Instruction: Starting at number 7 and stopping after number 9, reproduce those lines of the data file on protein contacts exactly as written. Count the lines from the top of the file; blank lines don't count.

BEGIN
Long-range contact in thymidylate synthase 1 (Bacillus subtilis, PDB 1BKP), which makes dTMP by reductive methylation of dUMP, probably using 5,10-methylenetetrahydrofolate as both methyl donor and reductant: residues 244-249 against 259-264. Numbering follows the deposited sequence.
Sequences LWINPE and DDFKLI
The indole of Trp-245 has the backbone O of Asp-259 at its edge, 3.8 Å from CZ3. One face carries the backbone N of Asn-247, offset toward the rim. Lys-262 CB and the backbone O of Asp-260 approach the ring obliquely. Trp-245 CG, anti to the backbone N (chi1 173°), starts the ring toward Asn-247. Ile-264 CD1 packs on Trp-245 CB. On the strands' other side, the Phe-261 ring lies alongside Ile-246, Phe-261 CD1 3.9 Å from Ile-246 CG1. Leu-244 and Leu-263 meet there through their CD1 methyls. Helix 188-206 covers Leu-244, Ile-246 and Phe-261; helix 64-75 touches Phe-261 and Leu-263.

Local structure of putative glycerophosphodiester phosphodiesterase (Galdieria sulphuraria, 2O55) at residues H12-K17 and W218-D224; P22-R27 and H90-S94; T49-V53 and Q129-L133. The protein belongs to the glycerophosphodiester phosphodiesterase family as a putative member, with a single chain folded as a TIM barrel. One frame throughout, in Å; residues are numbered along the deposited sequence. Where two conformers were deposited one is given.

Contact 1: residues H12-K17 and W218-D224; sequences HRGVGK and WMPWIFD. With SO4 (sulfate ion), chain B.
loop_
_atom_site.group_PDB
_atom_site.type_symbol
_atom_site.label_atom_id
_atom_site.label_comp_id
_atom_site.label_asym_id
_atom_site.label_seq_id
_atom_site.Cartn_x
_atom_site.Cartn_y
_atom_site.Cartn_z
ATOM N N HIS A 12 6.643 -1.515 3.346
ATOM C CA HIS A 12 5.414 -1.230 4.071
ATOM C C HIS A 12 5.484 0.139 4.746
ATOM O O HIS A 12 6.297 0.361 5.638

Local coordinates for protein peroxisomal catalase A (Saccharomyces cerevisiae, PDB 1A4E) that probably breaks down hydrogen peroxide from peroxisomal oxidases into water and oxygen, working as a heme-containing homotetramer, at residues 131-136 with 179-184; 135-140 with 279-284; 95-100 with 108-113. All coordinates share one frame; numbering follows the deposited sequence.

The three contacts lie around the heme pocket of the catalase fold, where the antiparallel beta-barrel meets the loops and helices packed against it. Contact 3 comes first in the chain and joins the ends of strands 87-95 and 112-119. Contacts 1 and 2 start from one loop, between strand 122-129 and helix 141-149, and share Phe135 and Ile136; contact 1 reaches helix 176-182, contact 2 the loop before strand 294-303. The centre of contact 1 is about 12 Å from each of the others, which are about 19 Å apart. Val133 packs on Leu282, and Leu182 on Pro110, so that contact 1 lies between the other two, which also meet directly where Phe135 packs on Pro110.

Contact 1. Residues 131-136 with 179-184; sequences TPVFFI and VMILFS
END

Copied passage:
_atom_site.group_PDB
_atom_site.type_symbol
_atom_site.label_atom_id